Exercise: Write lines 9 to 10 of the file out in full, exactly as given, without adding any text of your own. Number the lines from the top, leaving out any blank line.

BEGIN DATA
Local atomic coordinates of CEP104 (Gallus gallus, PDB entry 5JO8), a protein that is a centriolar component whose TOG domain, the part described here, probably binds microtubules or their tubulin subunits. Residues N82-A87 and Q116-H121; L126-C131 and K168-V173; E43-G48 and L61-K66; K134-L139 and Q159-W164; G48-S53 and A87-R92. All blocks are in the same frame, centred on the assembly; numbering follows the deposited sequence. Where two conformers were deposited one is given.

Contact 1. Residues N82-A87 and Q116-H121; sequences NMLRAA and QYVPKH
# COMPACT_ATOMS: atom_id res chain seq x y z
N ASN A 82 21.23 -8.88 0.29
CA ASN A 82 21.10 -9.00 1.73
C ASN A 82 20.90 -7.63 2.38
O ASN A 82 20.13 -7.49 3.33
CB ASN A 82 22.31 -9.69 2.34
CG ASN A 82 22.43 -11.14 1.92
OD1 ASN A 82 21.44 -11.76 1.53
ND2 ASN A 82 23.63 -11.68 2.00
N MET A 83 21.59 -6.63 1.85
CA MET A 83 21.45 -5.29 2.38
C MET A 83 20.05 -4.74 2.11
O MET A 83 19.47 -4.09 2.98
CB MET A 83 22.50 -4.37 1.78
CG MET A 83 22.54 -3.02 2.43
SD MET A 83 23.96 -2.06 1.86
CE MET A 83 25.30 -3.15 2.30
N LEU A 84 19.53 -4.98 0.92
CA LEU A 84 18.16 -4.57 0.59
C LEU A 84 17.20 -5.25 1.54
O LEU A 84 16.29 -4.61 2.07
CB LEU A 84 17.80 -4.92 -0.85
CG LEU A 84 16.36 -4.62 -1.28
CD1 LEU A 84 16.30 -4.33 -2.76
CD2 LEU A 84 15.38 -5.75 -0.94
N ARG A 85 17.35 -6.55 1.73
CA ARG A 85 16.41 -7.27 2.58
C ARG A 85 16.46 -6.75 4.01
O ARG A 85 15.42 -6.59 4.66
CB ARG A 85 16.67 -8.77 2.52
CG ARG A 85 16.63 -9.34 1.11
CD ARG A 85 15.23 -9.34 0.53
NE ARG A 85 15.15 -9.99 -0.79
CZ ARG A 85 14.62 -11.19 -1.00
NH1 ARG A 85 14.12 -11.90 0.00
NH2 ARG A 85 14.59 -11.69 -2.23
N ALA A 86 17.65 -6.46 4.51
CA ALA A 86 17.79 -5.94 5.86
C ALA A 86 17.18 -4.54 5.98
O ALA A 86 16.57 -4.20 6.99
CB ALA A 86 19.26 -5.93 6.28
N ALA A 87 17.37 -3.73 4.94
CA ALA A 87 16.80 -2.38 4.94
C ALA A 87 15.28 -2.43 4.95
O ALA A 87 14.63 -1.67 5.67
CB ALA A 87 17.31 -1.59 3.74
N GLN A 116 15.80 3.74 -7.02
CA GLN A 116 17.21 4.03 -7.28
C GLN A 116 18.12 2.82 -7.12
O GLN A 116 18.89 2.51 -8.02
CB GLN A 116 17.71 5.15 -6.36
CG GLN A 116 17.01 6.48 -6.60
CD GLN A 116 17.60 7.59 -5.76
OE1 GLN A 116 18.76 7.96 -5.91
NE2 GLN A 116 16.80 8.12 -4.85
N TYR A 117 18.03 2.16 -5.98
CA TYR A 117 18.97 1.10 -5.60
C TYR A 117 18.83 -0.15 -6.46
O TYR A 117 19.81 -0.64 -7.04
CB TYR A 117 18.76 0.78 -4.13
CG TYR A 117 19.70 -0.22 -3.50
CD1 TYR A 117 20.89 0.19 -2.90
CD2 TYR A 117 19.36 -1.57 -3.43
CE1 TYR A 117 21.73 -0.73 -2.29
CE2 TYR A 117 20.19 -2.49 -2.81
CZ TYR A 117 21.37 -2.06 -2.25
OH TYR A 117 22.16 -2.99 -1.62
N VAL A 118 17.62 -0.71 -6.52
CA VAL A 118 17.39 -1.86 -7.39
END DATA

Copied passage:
CG ASN A 82 22.43 -11.14 1.92
OD1 ASN A 82 21.44 -11.76 1.53